Forbes: Private Reverse Mortgages No Longer Just for ‘Very Expensive’ Homes

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Private reverse mortgages that do not involve the Federal Housing Administration (FHA) Home Equity Conversion Mortgage (HECM) program used to be used primarily for those with very high value homes. However, those products have evolved to encompass more utility for homes of lower values, particularly as rules governing HECM proceeds have changed. This is according to a new “council” post at Forbes written by Michael Branson, CEO of All Reverse Mortgage, Inc.

“At the time the programs were first introduced, the U.S. Department of Housing and Urban Development (HUD) was much more generous on the amount of money the program would allow as a percentage of the home’s value,” Branson writes. “This meant the property really had to be well above the HUD maximum lending limit for the jumbo or private program to make sense for most borrowers.”

One of the realities of the private reverse mortgage market was its near-disappearance in the wake of the 2008 financial crisis, Branson says.

“After the secondary market for mortgage products began to severely dry up in 2008, the investor appetite for private market reverse mortgages vanished entirely in 2009 leaving only the HUD home equity conversion mortgage (HECM) loan available to borrowers of all property values,” he writes.

That ended in 2014 when private reverse mortgages began to reappear, but even when private products began to trickle back into the market, that was only the beginning of the process for private reverse mortgages to serve as a viable alternative to a traditional HECM.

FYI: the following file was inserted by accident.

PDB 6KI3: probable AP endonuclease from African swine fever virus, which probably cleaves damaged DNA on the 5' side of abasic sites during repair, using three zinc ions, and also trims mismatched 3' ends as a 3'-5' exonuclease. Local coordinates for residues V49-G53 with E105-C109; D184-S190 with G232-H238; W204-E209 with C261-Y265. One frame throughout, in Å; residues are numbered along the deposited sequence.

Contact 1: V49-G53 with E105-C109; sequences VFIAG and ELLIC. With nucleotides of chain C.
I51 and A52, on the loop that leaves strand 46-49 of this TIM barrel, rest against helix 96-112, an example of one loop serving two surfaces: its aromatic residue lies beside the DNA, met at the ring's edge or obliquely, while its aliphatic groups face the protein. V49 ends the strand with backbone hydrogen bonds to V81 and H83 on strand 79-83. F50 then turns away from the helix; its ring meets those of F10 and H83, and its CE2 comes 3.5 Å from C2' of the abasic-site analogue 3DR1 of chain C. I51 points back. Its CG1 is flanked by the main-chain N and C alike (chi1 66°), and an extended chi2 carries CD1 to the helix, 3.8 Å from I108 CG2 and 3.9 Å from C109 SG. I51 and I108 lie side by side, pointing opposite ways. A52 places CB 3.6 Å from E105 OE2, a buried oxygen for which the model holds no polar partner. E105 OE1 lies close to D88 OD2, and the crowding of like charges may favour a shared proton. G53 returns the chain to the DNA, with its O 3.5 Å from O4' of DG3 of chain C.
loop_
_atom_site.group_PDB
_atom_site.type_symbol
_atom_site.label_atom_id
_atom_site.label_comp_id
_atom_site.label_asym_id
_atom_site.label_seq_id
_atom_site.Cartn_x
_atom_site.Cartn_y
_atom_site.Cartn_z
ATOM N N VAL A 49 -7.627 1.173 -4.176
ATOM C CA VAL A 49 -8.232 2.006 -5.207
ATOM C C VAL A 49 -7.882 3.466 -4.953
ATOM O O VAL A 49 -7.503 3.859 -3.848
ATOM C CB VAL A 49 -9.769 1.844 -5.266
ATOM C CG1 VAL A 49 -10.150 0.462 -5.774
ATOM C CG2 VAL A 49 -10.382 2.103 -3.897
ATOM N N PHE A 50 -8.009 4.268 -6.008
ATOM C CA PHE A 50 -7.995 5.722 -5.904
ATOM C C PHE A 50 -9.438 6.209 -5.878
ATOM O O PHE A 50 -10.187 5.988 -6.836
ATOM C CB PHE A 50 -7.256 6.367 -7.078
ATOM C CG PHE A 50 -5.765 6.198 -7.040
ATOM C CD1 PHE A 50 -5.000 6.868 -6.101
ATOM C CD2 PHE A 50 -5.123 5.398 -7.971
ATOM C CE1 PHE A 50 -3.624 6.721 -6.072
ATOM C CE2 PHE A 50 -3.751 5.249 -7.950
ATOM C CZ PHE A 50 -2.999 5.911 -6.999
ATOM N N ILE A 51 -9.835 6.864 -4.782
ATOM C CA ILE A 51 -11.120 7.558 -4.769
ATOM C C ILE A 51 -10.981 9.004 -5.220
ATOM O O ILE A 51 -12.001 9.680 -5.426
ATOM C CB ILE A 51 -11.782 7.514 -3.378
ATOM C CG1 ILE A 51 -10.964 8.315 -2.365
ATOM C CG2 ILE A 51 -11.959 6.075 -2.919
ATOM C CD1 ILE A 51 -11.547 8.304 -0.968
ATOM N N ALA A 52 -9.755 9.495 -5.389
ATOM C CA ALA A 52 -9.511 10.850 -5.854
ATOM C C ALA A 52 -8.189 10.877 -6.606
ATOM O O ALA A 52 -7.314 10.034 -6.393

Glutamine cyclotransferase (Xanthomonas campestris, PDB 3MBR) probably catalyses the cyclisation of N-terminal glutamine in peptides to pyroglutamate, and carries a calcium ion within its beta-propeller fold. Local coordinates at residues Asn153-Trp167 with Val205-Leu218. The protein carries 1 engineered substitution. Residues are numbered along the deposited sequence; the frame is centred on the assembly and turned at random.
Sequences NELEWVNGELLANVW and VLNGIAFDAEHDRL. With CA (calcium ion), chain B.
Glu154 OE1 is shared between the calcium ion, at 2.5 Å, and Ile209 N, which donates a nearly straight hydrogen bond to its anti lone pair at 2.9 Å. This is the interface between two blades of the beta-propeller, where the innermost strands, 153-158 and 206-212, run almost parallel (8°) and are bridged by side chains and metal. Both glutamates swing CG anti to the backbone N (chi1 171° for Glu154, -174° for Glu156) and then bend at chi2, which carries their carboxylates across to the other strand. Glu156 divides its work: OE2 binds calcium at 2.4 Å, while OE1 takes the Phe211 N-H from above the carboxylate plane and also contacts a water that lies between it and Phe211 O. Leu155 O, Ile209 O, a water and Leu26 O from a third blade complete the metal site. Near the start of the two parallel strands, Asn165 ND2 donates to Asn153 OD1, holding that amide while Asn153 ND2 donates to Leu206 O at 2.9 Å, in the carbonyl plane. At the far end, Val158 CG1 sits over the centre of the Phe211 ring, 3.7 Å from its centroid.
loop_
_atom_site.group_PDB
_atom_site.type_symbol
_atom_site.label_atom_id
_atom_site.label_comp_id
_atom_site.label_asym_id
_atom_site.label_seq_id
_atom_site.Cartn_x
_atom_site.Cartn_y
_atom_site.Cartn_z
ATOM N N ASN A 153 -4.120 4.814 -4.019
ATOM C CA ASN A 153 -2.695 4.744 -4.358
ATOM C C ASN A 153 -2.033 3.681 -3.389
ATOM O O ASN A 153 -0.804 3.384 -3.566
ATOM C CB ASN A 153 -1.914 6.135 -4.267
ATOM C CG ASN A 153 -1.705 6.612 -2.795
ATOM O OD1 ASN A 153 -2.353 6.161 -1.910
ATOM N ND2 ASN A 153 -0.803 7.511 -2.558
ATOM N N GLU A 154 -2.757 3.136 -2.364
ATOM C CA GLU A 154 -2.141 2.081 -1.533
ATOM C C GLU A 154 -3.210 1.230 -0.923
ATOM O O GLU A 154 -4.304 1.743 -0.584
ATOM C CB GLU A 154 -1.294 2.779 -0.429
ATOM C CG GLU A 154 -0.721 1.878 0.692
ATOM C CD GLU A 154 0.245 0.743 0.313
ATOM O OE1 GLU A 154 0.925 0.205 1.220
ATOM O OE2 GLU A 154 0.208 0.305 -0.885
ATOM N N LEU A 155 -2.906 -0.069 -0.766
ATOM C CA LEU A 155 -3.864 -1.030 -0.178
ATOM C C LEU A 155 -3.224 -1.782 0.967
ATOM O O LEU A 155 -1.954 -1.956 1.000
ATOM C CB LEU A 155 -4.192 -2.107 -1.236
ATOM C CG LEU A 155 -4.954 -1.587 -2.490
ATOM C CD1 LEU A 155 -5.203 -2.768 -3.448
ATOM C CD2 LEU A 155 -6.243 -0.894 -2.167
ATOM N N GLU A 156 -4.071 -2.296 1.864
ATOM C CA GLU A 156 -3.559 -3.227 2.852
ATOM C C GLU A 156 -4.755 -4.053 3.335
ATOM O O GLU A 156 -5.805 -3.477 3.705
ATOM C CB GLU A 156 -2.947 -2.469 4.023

“Borrower acceptance and origination of the product was slow at first,” Branson says. “The program was extremely conservative with low loan amounts as compared to value and conservative underwriting guidelines.”

That early groundwork paid off, and has resulted in a more robust, reflexive private reverse mortgage market as borrowers with high-value homes began to see reverse mortgages as a viable path to solving some kind of financial dilemma.

“Then approximately 18–24 months later, as additional programs began to emerge, the competition for this product began to push investors to make the programs more aggressive,” Branson says. “More investors meant program innovations and new products available. Rates have come down, and new programs and more favorable parameters are now available, as well as more and better choices for borrowers with homes of all values.”

Ultimately the results have been good for borrowers, with changes handed down to the HECM program by HUD also serving a role in the innovation of more private reverse mortgages, he says.

Article by Chris Clow on